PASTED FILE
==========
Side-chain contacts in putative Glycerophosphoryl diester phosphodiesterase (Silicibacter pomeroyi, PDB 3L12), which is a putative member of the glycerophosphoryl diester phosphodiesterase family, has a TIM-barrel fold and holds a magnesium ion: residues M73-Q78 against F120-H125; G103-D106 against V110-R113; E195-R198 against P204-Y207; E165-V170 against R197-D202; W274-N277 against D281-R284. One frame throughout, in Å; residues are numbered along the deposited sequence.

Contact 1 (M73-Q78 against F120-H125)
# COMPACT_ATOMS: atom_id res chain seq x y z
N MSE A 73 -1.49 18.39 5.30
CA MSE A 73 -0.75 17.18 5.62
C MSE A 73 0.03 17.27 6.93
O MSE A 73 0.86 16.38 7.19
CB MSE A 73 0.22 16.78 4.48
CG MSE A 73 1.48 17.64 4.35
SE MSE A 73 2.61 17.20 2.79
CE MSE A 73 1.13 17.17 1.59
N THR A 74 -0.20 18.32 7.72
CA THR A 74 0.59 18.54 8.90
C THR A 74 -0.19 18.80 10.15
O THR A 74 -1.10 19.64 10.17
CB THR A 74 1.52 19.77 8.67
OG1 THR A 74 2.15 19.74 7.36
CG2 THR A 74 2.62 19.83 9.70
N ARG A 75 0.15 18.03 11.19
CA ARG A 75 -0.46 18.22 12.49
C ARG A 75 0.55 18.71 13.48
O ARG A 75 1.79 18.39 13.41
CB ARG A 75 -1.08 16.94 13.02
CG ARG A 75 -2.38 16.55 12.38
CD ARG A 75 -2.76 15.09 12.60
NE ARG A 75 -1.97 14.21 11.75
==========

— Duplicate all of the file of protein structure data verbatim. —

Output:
Side-chain contacts in putative Glycerophosphoryl diester phosphodiesterase (Silicibacter pomeroyi, PDB 3L12), which is a putative member of the glycerophosphoryl diester phosphodiesterase family, has a TIM-barrel fold and holds a magnesium ion: residues M73-Q78 against F120-H125; G103-D106 against V110-R113; E195-R198 against P204-Y207; E165-V170 against R197-D202; W274-N277 against D281-R284. One frame throughout, in Å; residues are numbered along the deposited sequence.

Contact 1 (M73-Q78 against F120-H125)
# COMPACT_ATOMS: atom_id res chain seq x y z
N MSE A 73 -1.49 18.39 5.30
CA MSE A 73 -0.75 17.18 5.62
C MSE A 73 0.03 17.27 6.93
O MSE A 73 0.86 16.38 7.19
CB MSE A 73 0.22 16.78 4.48
CG MSE A 73 1.48 17.64 4.35
SE MSE A 73 2.61 17.20 2.79
CE MSE A 73 1.13 17.17 1.59
N THR A 74 -0.20 18.32 7.72
CA THR A 74 0.59 18.54 8.90
C THR A 74 -0.19 18.80 10.15
O THR A 74 -1.10 19.64 10.17
CB THR A 74 1.52 19.77 8.67
OG1 THR A 74 2.15 19.74 7.36
CG2 THR A 74 2.62 19.83 9.70
N ARG A 75 0.15 18.03 11.19
CA ARG A 75 -0.46 18.22 12.49
C ARG A 75 0.55 18.71 13.48
O ARG A 75 1.79 18.39 13.41
CB ARG A 75 -1.08 16.94 13.02
CG ARG A 75 -2.38 16.55 12.38
CD ARG A 75 -2.76 15.09 12.60
NE ARG A 75 -1.97 14.21 11.75